Traditionally, the placebo effect occurs when false, or dummy, treatments of inert substances [that appear to be real but aren't] are administered during trials on new drugs, and patients still see their symptoms improve.
The objective is to compare the effect of the new drug on the
sample of patients who received it with a sample who received the
placebo and also with a further sample who received no treatment.
a broad generalisation the placebo effect takes place with
approximately 30% of the sample to who it was administered. This means
that about 1 in 3 people report that they are feeling better after they
have received a placebo. However this has increased to 60% in certain recent drugs trials.
word placebo is Latin for "I will please" and this provides the key to
understanding what it is and what it isn't.
The power and the benefit of the placebo lies in how it makes people feel.
Placebo is about feeling it is not about healing.
If it meant healing the word would be Sanabo for "I will heal". Steven Ross Pomeroy, editor of "RealClearScience" says quite emphatically that:
'The placebo effect is mistakenly viewed as the "power of positive thinking" creating a physiological healing process triggered by belief or expectation, when in reality it is an improvement in perceived symptoms.'
You can not cure cancer or heal a broken leg with a placebo, but it might ease the pain and suffering associated with these conditions.
The placebo effect is at the interface of biology and psychology.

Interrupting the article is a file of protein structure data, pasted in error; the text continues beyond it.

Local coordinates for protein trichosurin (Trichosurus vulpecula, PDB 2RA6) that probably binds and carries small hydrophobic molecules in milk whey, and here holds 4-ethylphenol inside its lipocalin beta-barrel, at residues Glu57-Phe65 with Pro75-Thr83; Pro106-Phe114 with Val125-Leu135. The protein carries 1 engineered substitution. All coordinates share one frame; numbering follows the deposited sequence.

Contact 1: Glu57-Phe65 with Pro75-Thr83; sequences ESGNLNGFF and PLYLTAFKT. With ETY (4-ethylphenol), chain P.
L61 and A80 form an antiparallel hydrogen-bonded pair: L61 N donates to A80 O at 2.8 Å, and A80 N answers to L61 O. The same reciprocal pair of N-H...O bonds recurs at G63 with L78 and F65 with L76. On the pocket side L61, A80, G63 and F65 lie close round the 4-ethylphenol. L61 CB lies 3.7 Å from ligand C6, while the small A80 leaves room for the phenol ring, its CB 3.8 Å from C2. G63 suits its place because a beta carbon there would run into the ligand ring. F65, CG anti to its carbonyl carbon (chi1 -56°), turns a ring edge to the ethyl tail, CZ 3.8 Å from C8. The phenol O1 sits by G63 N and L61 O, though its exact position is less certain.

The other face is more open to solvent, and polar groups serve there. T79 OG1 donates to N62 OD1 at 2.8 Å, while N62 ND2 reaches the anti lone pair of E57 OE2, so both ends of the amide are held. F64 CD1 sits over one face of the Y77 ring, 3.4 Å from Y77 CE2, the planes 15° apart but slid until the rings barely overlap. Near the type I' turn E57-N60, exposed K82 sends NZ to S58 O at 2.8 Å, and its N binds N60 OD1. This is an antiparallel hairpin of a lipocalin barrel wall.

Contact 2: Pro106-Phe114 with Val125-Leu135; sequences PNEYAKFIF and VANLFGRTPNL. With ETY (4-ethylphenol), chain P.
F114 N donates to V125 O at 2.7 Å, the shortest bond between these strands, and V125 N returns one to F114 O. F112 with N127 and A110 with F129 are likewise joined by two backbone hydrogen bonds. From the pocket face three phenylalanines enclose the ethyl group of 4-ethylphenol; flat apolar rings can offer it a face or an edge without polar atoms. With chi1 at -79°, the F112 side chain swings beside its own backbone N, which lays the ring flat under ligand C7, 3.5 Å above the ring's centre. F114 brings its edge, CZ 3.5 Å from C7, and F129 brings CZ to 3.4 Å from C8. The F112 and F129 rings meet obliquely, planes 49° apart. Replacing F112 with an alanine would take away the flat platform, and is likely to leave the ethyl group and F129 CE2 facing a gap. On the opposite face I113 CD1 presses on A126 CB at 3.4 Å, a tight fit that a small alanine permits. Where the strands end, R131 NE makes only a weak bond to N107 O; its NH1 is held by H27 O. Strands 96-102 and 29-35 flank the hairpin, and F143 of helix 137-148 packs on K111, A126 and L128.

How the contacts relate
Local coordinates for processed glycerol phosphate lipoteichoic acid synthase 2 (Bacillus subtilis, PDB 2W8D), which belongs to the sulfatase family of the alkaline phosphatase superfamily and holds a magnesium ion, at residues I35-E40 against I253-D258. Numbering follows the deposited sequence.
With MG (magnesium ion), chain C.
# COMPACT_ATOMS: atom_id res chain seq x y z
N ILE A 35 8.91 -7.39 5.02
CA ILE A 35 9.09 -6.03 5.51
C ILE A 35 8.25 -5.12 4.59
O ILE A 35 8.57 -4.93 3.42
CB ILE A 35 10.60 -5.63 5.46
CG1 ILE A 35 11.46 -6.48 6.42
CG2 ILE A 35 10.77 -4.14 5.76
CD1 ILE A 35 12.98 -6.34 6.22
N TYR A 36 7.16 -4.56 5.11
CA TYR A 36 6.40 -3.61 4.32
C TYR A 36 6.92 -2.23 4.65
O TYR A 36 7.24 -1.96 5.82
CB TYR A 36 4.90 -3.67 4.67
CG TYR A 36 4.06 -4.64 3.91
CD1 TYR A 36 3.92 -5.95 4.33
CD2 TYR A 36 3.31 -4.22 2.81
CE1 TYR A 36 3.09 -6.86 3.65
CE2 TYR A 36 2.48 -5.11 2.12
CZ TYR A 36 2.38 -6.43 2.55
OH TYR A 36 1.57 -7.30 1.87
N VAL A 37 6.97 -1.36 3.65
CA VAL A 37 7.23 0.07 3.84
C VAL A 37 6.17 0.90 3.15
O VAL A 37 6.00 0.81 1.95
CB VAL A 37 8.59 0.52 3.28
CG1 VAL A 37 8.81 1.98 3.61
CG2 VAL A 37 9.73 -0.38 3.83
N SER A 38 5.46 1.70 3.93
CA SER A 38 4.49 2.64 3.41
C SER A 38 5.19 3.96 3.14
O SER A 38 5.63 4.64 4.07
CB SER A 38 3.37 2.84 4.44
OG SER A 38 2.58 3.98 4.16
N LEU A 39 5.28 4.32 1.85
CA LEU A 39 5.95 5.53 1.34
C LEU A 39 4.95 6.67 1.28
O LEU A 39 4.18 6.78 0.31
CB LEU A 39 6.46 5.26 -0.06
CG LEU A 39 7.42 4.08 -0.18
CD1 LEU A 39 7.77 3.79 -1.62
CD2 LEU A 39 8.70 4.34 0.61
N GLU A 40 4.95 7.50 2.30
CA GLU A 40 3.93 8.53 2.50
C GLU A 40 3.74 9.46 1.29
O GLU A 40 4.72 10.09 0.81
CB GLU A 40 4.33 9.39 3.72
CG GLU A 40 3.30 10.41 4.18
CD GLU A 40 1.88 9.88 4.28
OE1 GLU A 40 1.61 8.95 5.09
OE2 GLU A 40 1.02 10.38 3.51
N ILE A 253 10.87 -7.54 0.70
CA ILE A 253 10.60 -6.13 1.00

McGill University pain researcher Jeffrey Mogil offers a more nuanced perspective:
“The placebo effect is the most interesting phenomenon in all of science, it’s at the precise interface of biology and psychology...
Placebos seem to have the greatest power over symptoms that lie at the blurred boundary between the body and the mind.
The placebo effect is about all the other surrounding stuff that accompanies the placebo.
“...finding out what is it that’s usually not paid attention to in medicine — the intangible that we often forget when we rely on good drugs and procedures. The placebo effect is a surrogate marker for everything that surrounds a pill. And that includes rituals, symbols, doctor-patient encounters.”
Some of these factors include:
Traditionally we usually think of the placebo effect in the context of various medical interventions and treatments, and we associate the benefits with pain relief and feeling better.
However, there is growing evidence that the effect can also work in other ways:
Dr Christian Jarrett has written an informative article with references and resources that explore the wider impacts of the placebo effect:
 The Power of Expectation
The placebo effect is based on the power of belief and expectation of an outcome regardless of the lack of any substance to that belief or expectation.
This is not magical thinking, but the interaction of your mind and body and the positive neurological benefits that can be generated by your belief and expectation.
How you feel has a major effect on how you think and behave.
How you think and behave has a significant effect on the quality of your response to the events in your life.
It is the cumulative effect of your response to the events in your life that shape your long term life experience.
Put simply, the stronger your response to events - the better the outcome.
 The Power of Empathy And Compassion
We are all susceptible to people who are persons of direct influence in our lives.
Considerable research into the placebo effect has shown how the power of empathy and compassion from a person of direct influence in someone's life can reinforce and support a positive belief and expectation.
How you make someone else feel can have a significant effect on how they think and behave and thus have a significant effect on the quality of their response to the events in their life.
Compassion is an important aspect of living a balanced life, not only is it good for the other person, it is good for you - it is in your self interest.
Return from "Placebo Effect" to: Cognitive Distortions